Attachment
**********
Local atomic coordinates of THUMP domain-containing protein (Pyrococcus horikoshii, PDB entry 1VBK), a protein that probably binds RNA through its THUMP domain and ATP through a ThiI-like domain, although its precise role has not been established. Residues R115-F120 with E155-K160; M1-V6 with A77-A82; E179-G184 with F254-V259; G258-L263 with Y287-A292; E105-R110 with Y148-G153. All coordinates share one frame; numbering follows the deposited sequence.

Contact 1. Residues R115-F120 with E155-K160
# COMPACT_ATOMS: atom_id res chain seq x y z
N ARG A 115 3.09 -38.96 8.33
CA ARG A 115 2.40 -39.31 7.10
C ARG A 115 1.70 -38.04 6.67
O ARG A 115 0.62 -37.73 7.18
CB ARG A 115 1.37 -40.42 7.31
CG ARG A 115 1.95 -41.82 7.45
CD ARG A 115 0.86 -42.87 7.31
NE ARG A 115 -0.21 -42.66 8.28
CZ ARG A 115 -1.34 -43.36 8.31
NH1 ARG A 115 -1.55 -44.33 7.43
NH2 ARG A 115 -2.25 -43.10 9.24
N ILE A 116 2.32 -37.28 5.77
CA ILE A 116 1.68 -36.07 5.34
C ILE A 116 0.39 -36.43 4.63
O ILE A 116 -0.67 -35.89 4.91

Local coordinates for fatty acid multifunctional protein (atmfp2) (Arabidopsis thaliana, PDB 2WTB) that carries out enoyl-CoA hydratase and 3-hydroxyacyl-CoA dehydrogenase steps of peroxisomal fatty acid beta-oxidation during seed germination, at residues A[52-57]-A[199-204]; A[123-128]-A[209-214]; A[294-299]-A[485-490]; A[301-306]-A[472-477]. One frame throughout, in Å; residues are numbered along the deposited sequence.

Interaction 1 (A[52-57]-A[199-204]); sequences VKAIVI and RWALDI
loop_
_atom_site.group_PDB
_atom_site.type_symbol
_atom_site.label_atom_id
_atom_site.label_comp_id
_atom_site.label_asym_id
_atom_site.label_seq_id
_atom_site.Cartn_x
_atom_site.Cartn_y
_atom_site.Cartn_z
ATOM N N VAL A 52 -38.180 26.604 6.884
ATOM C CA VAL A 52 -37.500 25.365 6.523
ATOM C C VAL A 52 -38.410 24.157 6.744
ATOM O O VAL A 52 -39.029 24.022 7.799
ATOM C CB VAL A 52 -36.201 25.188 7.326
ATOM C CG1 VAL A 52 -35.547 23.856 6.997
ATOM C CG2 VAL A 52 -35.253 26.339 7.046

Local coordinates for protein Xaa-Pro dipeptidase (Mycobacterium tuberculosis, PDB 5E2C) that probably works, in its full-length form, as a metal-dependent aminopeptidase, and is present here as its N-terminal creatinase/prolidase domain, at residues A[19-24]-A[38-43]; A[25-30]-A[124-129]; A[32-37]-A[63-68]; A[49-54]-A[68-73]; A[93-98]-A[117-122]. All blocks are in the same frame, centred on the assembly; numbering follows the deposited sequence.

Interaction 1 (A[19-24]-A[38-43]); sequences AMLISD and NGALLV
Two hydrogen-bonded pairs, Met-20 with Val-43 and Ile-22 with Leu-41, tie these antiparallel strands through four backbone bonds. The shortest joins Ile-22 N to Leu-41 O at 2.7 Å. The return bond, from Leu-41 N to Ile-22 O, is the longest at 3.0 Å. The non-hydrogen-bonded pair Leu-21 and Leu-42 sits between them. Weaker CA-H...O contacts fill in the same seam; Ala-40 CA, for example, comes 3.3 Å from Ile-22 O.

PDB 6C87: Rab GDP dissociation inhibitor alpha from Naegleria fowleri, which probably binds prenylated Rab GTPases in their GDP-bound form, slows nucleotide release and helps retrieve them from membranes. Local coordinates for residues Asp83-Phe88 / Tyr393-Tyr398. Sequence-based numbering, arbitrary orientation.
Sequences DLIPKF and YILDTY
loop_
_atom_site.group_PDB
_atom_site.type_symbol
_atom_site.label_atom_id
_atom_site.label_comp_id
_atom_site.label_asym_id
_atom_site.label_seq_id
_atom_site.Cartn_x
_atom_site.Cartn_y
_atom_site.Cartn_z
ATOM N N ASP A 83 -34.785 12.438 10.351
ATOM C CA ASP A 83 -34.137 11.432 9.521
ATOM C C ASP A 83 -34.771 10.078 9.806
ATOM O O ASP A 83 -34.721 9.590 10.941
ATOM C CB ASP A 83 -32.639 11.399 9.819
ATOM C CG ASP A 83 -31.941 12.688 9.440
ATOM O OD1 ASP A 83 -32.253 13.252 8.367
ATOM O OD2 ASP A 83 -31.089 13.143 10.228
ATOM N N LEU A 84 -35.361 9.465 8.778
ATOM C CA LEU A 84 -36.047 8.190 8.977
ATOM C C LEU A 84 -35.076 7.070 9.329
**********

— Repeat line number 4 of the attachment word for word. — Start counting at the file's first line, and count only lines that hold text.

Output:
N ARG A 115 3.09 -38.96 8.33